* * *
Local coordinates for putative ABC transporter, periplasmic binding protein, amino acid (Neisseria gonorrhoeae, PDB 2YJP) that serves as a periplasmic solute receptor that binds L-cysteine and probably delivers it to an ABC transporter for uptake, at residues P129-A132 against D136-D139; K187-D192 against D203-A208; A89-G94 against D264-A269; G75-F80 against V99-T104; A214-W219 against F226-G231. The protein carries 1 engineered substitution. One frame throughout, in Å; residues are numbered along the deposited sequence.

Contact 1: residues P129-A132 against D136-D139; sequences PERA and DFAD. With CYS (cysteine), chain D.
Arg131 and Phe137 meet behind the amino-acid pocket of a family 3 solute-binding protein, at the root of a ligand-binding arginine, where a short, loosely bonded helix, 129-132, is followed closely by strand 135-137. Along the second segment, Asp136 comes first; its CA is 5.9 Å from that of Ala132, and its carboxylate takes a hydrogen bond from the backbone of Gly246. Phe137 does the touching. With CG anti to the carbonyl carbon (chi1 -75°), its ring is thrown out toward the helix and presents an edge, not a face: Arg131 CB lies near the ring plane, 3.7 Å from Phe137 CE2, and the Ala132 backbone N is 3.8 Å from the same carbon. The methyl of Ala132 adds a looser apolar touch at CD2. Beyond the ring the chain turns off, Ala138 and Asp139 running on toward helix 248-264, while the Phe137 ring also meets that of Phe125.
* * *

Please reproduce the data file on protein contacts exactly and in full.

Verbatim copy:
Local coordinates for putative ABC transporter, periplasmic binding protein, amino acid (Neisseria gonorrhoeae, PDB 2YJP) that serves as a periplasmic solute receptor that binds L-cysteine and probably delivers it to an ABC transporter for uptake, at residues P129-A132 against D136-D139; K187-D192 against D203-A208; A89-G94 against D264-A269; G75-F80 against V99-T104; A214-W219 against F226-G231. The protein carries 1 engineered substitution. One frame throughout, in Å; residues are numbered along the deposited sequence.

Contact 1: residues P129-A132 against D136-D139; sequences PERA and DFAD. With CYS (cysteine), chain D.
Arg131 and Phe137 meet behind the amino-acid pocket of a family 3 solute-binding protein, at the root of a ligand-binding arginine, where a short, loosely bonded helix, 129-132, is followed closely by strand 135-137. Along the second segment, Asp136 comes first; its CA is 5.9 Å from that of Ala132, and its carboxylate takes a hydrogen bond from the backbone of Gly246. Phe137 does the touching. With CG anti to the carbonyl carbon (chi1 -75°), its ring is thrown out toward the helix and presents an edge, not a face: Arg131 CB lies near the ring plane, 3.7 Å from Phe137 CE2, and the Ala132 backbone N is 3.8 Å from the same carbon. The methyl of Ala132 adds a looser apolar touch at CD2. Beyond the ring the chain turns off, Ala138 and Asp139 running on toward helix 248-264, while the Phe137 ring also meets that of Phe125.